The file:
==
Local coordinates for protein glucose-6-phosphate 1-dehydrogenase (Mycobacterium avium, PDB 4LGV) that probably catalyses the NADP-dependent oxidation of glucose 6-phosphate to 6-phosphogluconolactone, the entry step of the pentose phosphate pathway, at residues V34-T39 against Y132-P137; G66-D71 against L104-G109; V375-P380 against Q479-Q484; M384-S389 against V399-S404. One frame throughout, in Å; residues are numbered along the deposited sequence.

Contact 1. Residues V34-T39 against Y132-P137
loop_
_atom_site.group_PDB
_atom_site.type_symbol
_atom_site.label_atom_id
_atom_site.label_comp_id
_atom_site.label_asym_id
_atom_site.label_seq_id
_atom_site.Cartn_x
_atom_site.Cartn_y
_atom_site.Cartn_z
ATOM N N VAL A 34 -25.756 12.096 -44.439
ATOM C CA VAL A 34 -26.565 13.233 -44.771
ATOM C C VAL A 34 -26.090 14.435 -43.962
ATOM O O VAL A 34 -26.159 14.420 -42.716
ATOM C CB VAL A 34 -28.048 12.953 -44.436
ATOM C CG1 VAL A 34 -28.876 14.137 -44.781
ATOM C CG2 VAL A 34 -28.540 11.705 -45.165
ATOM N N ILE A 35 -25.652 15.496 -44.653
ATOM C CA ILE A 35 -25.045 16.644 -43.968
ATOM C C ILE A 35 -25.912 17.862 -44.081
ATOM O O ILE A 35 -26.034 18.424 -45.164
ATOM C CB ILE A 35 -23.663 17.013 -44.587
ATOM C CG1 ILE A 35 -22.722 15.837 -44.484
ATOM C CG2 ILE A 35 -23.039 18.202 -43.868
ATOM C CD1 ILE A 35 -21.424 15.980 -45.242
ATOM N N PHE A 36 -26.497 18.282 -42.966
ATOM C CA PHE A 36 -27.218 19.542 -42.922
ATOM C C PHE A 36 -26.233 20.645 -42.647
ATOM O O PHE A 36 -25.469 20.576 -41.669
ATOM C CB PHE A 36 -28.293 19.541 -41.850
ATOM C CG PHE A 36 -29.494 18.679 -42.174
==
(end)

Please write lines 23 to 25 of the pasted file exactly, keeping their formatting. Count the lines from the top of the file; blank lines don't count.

ATOM O O ILE A 35 -26.034 18.424 -45.164
ATOM C CB ILE A 35 -23.663 17.013 -44.587
ATOM C CG1 ILE A 35 -22.722 15.837 -44.484